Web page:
The origins or the Tour de France are as arcane and convoluted as they are typically Gallic; everything from the Folies Bergères to novelist Emile Zola and the socialist Jean Jaurès make an appearance in a story that has grown and become mythologized since the race was first staged in 1903. But what it comes down to, in simplistic terms, is this: The race was the brainchild of Henri Desgrange, the Parisian editor if sports magazine “L’Auto-Vélo” who, in a bid to boost circulation, staged the first Tour with just 60 riders in attendance. By the 1920s the race had grown to more than 100 competitors from across Europe and the foundations of the Tour we know today as the greatest stage cycling race in the world were laid. The Tour de France 2011 (the 98th) begins on Saturday July 2 running through to Sunday July 24, comprises 21 stages and will cover a total distance of 3,430.5k on a course that Christian Prudhomme (Director of the Tour de France) has described as being: “…determined with two objectives in mind: to set the pace from the beginning of the race and maintain suspense right up until the very end…” As always the Tour will comprise a variety of disciplines which this year breaks down as – 10 flat stages, 6 mountain stages (with 4 summit finishes), 3 “medium” mountain stages, 1 Individual Time-Trial stage (July 23, 42.5km, Grenoble) and 1 Team Time-Trial stage (July 3,23 km, Les Essarts).
If you’re looking to educate/entertain/bored (delete as applicable) your friends, Cyclo suggests you try one or more of the following Tour-factoids:
* The first rider to wear the yellow jersey from start to finish was Italian Ottavio Bottecchia (1924)
* Only one rider has won seven Tours: Lance Armstrong in 1999, 2000, 2001, 2002, 2003, 2004, and 2005.
* Just four riders have one the Tour five times: Jacques Anquetil, Eddy Merckx, Bernard Hinault and Miguel Indurain. Of these, only Indurain achieved five consecutive wins – 1991-1995.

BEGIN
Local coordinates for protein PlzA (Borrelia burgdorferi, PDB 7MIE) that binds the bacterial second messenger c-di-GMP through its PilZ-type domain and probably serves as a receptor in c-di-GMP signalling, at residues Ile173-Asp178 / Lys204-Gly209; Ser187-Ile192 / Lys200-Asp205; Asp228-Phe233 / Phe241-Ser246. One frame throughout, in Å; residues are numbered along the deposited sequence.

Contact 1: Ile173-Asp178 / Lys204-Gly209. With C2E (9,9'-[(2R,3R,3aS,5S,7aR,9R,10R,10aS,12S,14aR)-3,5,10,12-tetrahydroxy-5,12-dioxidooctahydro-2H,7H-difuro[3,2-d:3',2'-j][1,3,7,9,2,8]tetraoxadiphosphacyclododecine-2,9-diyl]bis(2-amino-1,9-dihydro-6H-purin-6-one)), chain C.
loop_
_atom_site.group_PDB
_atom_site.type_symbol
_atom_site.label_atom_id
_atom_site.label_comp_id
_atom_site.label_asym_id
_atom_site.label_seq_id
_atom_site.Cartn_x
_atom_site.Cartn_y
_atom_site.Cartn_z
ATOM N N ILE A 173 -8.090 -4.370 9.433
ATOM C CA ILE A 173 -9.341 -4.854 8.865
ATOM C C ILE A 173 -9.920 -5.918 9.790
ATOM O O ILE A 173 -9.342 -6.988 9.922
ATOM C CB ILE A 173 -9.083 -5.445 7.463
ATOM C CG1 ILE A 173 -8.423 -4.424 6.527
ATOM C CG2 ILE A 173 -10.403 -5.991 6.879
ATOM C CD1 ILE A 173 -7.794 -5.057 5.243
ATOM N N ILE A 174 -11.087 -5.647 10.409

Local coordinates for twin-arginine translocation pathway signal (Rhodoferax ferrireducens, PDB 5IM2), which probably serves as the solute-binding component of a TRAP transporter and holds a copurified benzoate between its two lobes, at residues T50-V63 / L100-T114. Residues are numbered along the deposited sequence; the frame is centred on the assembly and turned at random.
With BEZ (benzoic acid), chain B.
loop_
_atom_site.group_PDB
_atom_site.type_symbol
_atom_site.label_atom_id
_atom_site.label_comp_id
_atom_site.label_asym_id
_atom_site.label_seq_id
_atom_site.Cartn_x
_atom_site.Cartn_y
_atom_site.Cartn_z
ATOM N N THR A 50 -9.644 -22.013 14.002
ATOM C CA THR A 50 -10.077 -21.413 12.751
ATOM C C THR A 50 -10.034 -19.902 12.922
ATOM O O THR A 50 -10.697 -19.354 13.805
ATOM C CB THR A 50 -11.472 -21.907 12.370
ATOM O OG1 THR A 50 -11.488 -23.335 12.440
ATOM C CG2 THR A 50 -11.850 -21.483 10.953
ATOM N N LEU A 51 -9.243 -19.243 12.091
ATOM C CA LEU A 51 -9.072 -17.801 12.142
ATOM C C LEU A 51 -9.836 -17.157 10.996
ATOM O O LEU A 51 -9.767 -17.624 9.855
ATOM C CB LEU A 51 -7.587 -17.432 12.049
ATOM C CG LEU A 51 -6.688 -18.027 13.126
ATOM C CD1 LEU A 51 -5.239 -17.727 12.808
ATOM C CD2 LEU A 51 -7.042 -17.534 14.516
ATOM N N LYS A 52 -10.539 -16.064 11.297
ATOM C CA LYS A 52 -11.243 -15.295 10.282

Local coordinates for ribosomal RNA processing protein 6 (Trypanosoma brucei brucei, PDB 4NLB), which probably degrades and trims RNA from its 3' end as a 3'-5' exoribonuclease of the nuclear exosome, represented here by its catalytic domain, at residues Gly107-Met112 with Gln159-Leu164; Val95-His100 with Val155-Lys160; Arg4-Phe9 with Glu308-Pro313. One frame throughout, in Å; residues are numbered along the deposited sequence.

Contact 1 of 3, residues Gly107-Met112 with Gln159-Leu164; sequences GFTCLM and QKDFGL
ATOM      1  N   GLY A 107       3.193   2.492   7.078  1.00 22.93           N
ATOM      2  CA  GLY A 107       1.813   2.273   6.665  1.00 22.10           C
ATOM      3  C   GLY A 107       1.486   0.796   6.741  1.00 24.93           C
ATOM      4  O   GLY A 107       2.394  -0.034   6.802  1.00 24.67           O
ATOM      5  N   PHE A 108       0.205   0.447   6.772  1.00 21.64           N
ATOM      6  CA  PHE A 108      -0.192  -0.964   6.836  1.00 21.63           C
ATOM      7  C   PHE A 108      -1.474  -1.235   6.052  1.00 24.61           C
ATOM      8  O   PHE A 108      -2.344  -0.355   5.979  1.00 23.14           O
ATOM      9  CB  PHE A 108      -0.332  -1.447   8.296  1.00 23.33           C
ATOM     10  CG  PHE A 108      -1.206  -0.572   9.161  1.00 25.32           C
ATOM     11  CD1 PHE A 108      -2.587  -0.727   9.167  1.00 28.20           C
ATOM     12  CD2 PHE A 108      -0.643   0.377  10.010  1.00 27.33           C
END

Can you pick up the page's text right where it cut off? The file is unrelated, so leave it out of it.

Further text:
* Seven riders have won the Tour de France and the Giro d’Italia in the same year: Marco Pantani, Stephen Roche, Jacques Anquetil, Miguel Indurain, Bernard Hinault, Fausto Coppi and Eddy Merckx, who achieved a record three double-victories in 1970, 72 and 74.
* France has won the most Tours (36), followed by Belgium (18) and Spain (13)
* The youngest Tour de France winner was Henri Cornet, aged 19 (1904).
* The oldest winner was Firmin Lambot, aged 36 (1922).
* Only four competitors have died during the history of the Tour – Fabio Casartelli (1995), Tom Simpson (1967), Francisco Cepeda (1935) and Adolphe Helière (1910); however Helière actually died during a rest day when he drowned.
2011 Tour de France Stages:
Stage 1 (July 2) Passage du Gois-Mont des Alouettes – 191.5km
Stage 2 (July 3) Les Essarts-Les Essarts, TTT – 23km
Stage 3 (July 4) Olonne-sur-Mer-Redon – 198km
Stage 4 (July 5) Lorient-Mûr-de-Bretagne – 172.5km
Stage 5 (July 6) Carhaix-Cap Fréhel – 164.5km
Stage 6 (July 7) Dinan-Lisieux – 226.5km
Stage 7 (July 8 ) Le Mans-Châteauroux – 218km
Stage 8 (July 9) Aigurande-Super Besse Sancy – 189km
Stage 9 (July 10): Issoire-St-Flour – 208km
Rest Day (July 11)
Stage 10 (July 12) Aurillac-Carmaux – 158km
Stage 11 (July 13) Blaye-les-Mines-Lavaur – 167.5km
Stage 12 (July 14): Cugnaux-Luz Ardiden – 211km
Stage 13 (July 15): Pau-Lourdes – 152.5km
Stage 14: (July 16) Saint-Gaudens-Plateau de Beille – 168.5km
Stage 15 (July 17) Limous-Montpellier – 192.5km
Rest Day (July 18)
Stage 16 (July 19): Saint-Paul-Trois-Châteaux-Gap – 162.5km
Stage 17 (July 20): Gap-Pinerolo – 179km
Stage 18 (July 21) Pinerolo-Galibier/Serre-Chevalier – 200.5km
Stage 19 (July 22) Modane-Alpe d’Huez – 109.5km
Stage 20 (July 23) Grenoble-Grenoble, ITT – 42.5km
Stage 21 (July 24) Créteil-Paris/Champs-Elysées – 95km